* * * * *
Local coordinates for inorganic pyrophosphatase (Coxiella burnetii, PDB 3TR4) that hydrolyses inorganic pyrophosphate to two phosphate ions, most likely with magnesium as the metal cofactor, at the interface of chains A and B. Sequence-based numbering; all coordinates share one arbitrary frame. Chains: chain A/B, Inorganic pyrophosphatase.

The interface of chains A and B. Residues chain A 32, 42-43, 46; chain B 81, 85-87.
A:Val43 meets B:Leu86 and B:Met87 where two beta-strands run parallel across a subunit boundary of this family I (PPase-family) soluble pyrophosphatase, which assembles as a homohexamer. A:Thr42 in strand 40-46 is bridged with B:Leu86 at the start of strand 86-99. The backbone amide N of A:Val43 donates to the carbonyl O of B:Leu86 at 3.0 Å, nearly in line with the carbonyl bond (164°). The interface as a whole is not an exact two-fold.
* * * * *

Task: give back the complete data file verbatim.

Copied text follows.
Local coordinates for inorganic pyrophosphatase (Coxiella burnetii, PDB 3TR4) that hydrolyses inorganic pyrophosphate to two phosphate ions, most likely with magnesium as the metal cofactor, at the interface of chains A and B. Sequence-based numbering; all coordinates share one arbitrary frame. Chains: chain A/B, Inorganic pyrophosphatase.

The interface of chains A and B. Residues chain A 32, 42-43, 46; chain B 81, 85-87.
A:Val43 meets B:Leu86 and B:Met87 where two beta-strands run parallel across a subunit boundary of this family I (PPase-family) soluble pyrophosphatase, which assembles as a homohexamer. A:Thr42 in strand 40-46 is bridged with B:Leu86 at the start of strand 86-99. The backbone amide N of A:Val43 donates to the carbonyl O of B:Leu86 at 3.0 Å, nearly in line with the carbonyl bond (164°). The interface as a whole is not an exact two-fold.